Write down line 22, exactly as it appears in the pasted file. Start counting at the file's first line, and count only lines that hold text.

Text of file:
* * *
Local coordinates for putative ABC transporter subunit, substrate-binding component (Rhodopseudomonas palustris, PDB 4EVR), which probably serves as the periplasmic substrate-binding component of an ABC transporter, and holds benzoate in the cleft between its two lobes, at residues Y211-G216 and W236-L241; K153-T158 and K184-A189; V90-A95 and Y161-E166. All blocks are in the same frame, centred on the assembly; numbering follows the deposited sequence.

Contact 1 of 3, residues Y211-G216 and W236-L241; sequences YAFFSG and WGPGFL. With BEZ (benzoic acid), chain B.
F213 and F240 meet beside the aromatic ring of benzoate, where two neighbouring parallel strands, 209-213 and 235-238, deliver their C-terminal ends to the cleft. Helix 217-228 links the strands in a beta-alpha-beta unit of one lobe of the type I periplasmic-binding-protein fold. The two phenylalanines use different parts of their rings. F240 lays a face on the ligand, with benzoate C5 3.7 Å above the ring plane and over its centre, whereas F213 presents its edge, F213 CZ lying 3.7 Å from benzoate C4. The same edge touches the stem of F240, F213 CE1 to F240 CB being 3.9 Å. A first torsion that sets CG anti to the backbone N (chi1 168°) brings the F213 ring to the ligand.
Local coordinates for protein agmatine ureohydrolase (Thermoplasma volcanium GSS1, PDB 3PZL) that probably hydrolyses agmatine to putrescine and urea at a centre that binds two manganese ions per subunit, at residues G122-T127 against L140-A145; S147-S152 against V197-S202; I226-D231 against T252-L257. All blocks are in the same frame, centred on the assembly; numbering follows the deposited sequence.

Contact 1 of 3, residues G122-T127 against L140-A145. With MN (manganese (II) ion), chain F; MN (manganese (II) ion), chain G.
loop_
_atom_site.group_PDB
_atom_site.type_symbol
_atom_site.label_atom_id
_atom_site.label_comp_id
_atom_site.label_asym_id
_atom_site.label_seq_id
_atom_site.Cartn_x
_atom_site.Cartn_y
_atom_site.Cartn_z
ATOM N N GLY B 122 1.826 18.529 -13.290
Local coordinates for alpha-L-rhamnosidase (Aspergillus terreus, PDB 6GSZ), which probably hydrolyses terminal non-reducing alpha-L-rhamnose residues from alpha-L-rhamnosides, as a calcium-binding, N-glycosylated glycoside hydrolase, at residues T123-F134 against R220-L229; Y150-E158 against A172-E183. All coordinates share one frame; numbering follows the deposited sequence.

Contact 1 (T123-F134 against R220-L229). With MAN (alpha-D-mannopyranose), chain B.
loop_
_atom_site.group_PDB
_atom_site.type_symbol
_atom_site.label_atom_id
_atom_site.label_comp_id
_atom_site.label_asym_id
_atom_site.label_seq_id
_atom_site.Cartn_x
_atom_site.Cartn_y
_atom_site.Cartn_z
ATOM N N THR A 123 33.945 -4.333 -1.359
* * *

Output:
_atom_site.label_atom_id